[MUD-Dev] The limits of system

Jamie Norrish jamie at sans.vuw.ac.nz
Mon May 19 17:48:36 New Zealand Standard Time 1997

Matt Chatterley writes:

> On Sat, 17 May 1997, Jamie Norrish wrote:
> This is a good assessment. It's also fair to say that if you have a
> degree of success in a very hard task, you may learn more than total
> success in an easy (or easier) task, but you would learn very little
> from complete failure in an incredibly hard task.

Yes, though the granularity of the system kicks in at this point.

I wonder if anyone has considered the following. As I think I
mentioned in my introduction, I am torn between the relative ease of
invoking a comprehensive and global system on a MUD, and the knowledge
that there is far more flexibility and ease of use in a mechanics-less
MUSH, for example. It has just occured to me that one possible
compromise is to have the system in place (object interactions,
perhaps even some skills) but have such things as whether a skill
succeeds or fails based on the choice of the player.

This allows for a world which is not the sole province of the players
to create and maintain (not just in terms of room and object descs,
but also object interactions, results of succeeding or failing at a
task, etc - so a system handles wounds, the consumption of food, the
fact that my walking stick just broke, etc), and yet which allows
players to have some control over the dramatic aspects of the game.

Now, I'm not explaining myself well, so I'll give an annotated

Jamie walks along the forest trail, but finds that it stops dead at a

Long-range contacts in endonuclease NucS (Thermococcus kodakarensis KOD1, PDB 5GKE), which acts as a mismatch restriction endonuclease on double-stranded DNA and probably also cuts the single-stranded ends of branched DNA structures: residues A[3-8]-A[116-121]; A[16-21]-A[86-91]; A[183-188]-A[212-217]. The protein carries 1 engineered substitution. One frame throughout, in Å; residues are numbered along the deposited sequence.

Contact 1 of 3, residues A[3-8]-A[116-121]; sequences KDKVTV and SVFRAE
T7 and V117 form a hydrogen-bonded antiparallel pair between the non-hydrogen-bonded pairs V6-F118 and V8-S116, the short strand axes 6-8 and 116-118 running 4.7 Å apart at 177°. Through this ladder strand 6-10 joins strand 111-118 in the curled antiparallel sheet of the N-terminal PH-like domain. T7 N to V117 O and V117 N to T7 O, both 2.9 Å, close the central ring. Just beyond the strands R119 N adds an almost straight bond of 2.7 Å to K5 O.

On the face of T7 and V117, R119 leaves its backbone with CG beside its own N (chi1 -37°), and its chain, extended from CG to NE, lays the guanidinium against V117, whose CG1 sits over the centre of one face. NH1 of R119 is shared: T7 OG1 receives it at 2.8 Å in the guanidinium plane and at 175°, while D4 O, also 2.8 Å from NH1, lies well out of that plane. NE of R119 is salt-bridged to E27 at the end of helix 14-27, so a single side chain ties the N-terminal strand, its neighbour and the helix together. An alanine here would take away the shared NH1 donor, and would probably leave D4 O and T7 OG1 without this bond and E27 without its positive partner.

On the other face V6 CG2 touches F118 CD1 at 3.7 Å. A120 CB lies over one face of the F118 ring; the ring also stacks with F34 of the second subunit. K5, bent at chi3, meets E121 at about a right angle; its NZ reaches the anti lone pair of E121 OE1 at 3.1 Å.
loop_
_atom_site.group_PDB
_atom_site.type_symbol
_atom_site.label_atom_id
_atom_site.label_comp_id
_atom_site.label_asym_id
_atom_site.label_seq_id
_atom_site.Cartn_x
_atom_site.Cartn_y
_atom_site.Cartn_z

steep cliff whose top is many feet above his head. Peering down at him
he sees Rat-man, his mortal enemy. Determined to catch him, Jamie
begins to climb the cliff.

[Ie, I type "climb cliff". I then get told the chances of success
(based on all relevant factors, including my skill at climbing) and
asked to choose whether I succeed or fail. I decide to fail, because I
don't want to catch up to Rat-man just yet - to do so would be
anti-climactic. I'd rather wait until I've got him in a public spot,
to humiliate him with his defeat.]

Jamie starts to clamber up the cliff, recklessly seeking hand- and
foot-holds even while looking ahead to reaching the top.
Unfortunately, his haste makes him careless, and half way up his foot
slips from its position. In a spray of dust, he slides down the
cliff-face, landing painfully among the rocks below. Above him,
Rat-man laughs and disappears.

Does this appeal to anyone?

> > However, I am firmly opposed to the idea of the system
> > of the game having anything to do with what is a social function.
> I'm not entirely sure what you're aiming at.. but in an RP environment, I
> find it desirable to completely isolate the players from all notions of
> coding and so forth (beyond suggestions to improve things).

Not only this, but for coding to have no hidden function in social
concerns. Why code a tithe to the guildmaster when the guildmaster can
simply ask all the members for that tithe, and be given it or not
according to the choice of the members? I find it very irritating when
potential interactions are ruined in this way.


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